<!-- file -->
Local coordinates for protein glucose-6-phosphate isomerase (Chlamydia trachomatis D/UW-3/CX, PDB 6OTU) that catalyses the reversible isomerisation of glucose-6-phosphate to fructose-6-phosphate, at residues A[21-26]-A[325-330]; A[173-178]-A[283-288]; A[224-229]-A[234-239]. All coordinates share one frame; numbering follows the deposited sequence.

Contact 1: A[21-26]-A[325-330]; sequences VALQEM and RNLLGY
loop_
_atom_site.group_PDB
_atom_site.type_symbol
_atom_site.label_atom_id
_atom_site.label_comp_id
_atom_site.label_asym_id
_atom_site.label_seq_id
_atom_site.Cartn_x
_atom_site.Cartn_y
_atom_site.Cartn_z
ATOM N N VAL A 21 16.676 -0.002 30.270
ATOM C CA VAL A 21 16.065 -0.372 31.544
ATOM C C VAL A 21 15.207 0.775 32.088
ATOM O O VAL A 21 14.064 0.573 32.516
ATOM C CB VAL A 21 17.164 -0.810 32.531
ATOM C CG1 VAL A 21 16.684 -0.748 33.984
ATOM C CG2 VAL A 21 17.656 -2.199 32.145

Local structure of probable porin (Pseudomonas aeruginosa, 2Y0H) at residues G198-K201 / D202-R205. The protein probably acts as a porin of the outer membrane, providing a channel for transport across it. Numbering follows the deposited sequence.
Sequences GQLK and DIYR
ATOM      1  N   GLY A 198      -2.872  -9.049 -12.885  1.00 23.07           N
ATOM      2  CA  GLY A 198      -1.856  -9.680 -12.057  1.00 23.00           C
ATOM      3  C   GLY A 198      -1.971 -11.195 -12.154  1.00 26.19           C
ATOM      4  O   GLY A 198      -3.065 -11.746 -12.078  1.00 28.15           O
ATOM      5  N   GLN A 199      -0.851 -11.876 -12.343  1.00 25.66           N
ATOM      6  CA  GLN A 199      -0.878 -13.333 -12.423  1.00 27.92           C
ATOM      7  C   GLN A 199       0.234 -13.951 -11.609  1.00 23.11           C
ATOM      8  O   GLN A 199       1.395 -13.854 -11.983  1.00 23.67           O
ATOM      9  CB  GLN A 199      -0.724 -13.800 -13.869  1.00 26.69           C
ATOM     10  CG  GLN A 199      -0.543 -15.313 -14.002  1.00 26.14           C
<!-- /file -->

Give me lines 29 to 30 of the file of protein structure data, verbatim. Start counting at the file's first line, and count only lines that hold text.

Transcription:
ATOM      8  O   GLN A 199       1.395 -13.854 -11.983  1.00 23.67           O
ATOM      9  CB  GLN A 199      -0.724 -13.800 -13.869  1.00 26.69           C